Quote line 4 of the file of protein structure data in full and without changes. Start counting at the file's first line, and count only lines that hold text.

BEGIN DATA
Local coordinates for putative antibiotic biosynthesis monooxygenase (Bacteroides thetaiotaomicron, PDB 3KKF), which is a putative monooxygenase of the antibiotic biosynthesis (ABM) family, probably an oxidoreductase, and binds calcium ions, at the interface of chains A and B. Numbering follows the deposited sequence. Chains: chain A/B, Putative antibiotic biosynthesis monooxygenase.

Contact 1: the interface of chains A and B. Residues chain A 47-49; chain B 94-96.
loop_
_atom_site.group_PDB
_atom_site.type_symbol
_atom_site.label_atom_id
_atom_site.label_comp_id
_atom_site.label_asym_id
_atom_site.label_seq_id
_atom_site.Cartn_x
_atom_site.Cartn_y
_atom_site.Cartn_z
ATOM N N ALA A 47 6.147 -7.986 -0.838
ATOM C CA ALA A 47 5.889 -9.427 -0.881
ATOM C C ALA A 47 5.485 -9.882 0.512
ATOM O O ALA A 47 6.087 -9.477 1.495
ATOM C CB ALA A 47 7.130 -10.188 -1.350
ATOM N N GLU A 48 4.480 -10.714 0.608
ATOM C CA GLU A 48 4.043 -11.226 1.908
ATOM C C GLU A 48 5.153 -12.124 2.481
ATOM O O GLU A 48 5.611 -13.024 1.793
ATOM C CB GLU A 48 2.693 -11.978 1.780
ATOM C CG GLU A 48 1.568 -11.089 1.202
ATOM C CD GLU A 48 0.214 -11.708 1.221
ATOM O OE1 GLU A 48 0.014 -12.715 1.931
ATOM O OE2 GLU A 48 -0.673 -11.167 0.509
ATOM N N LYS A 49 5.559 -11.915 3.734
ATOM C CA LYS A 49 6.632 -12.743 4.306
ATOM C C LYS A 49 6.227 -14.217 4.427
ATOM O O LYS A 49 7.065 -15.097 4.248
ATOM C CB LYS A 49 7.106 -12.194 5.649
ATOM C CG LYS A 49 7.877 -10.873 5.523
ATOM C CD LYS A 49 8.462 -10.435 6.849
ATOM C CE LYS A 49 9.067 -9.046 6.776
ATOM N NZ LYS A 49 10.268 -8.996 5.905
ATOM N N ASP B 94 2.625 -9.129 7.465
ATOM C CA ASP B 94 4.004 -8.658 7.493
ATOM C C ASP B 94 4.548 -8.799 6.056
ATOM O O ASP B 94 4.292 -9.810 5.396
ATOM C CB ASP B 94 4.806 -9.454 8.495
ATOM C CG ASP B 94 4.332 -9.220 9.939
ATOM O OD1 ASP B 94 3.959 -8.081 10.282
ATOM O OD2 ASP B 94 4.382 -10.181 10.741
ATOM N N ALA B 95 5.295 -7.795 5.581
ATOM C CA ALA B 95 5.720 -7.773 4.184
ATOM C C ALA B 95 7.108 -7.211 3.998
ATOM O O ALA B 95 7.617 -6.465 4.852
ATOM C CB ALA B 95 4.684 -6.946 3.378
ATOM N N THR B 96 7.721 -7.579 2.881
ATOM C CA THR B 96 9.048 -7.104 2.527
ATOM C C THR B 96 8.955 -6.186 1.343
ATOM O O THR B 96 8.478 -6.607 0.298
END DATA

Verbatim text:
_atom_site.group_PDB